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The number one maintenance tip for any Rib owner is to wash down your Rib with fresh water after every use, and then use a microfibre cloth to dry it off. Salt water is very corrosive and over time will damage virtually every material used in the construction of the Rib, even high-grade stainless steel. The routine of cleaning and drying the boat is also the best way of spotting any signs of wear. Deal with small problems early to prevent them becoming bigger and more costly.
Make sure you keep your tanks full of fuel. Leaving tanks partially empty can cause condensation to build up (especially if your boat is un-used for a period of time) which will eventually trickle down as water into your fuel. This will cause problems to both petrol and diesel engines. A commonly accepted term ‘diesel bug’ includes a number of contaminants that include microbial bacteria, fungi and algae that live at the point of blend between water and diesel. Diesel bug residue forms as a sludge at the bottom of the tank. When the Rib is operating in the most demanding seas, it will be stirred up and block the fuel filters, causing you loss of motive power at the very moment you value it most.
Using your boat regularly is the best way of looking after it. All marine equipment prefers to be used than left idle. Even turning the electronics on generates heat that dries out the unit, however watertight the product is rated. Running the engine coats all of the internal surfaces in a preserving oil and helps prevent the sea water cooling system from clogging. Using the kit also breeds familiarity and makes you more likely to notice when something is not as it should be. Checking ancillary equipment and safety kit is good seamanship; not only will you spot out of date flares etc but you will be more likely to use the sea anchor in extremis if you remember you have one and know where it is!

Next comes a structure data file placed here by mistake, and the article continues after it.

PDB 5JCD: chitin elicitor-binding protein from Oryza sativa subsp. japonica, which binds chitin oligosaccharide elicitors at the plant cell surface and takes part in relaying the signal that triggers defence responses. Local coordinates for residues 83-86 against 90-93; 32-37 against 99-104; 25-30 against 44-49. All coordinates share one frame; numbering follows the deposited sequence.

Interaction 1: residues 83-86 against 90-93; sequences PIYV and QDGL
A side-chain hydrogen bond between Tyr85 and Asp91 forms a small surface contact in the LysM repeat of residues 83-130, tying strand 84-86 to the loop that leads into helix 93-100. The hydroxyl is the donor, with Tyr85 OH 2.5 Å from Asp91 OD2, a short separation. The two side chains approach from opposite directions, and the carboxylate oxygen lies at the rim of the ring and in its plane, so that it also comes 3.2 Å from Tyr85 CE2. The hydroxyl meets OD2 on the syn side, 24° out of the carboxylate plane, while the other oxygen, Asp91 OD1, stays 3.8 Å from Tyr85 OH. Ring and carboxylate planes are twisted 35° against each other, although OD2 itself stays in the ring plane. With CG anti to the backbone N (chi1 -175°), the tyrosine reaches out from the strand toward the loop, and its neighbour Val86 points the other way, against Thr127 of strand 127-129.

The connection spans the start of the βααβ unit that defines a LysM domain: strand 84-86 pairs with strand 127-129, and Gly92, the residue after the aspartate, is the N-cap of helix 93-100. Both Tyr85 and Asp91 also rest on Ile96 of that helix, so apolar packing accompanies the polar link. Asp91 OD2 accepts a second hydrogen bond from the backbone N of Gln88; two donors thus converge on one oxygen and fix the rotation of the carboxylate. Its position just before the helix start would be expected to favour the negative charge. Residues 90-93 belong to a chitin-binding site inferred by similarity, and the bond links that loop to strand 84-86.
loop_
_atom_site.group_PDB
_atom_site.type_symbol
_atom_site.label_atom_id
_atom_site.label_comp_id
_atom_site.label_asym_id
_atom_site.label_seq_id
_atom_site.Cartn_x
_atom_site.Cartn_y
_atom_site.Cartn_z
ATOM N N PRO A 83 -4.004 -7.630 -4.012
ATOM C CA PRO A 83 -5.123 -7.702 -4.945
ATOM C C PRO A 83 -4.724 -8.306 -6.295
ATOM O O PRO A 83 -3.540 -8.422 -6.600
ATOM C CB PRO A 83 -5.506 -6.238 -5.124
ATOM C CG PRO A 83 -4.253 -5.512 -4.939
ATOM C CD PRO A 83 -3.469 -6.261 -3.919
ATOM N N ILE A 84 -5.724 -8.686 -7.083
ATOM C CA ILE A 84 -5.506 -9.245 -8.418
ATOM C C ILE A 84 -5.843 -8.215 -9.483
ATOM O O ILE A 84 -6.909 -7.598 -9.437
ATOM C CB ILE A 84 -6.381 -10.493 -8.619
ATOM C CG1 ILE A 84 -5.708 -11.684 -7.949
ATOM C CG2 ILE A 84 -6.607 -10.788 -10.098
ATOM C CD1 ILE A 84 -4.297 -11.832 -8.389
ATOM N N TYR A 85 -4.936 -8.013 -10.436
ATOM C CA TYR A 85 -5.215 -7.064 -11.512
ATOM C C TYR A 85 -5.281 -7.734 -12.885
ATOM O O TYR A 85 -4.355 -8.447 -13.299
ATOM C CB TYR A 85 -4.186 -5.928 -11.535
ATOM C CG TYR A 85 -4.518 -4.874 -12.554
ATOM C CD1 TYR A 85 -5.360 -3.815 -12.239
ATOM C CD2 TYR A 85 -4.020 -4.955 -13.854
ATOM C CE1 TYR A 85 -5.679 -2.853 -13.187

Keep on top of checking your engine. Again, checking it regularly breeds familiarity and you will often spot issues which if left unchecked will cause expensive damage later. Taking the hood off to check the oil level provides just such an opportunity. Whenever we buy a new engine, the first thing we do is empty a couple of cans of Quicksilver Corrosion Guard all over the under-hood areas. This coating protects against the damage caused by condensation and any incursion of seawater. It is also worth following the service interval recommended by the manufacturer. If the engine is new, you would be wise to use a main dealer. Some manufactures dye their oils to show where servicing hasn’t been done by them, which then invalidates the warranty.
Good quality automatic bilge pumps are essential if your Rib is left on the water. They can save you an embarrassing call from the marina to let you know they’ve just had to pump water out of your boat. Make sure the bilge well is always clear of debris and regularly clean the wire mesh filter – you will be amazed how readily this clogs up even if you are meticulous in keeping your Rib clean. If you keep your Rib in a dry rack or on a trailer, then leave your elephant trunks down / bung out, to allow drainage.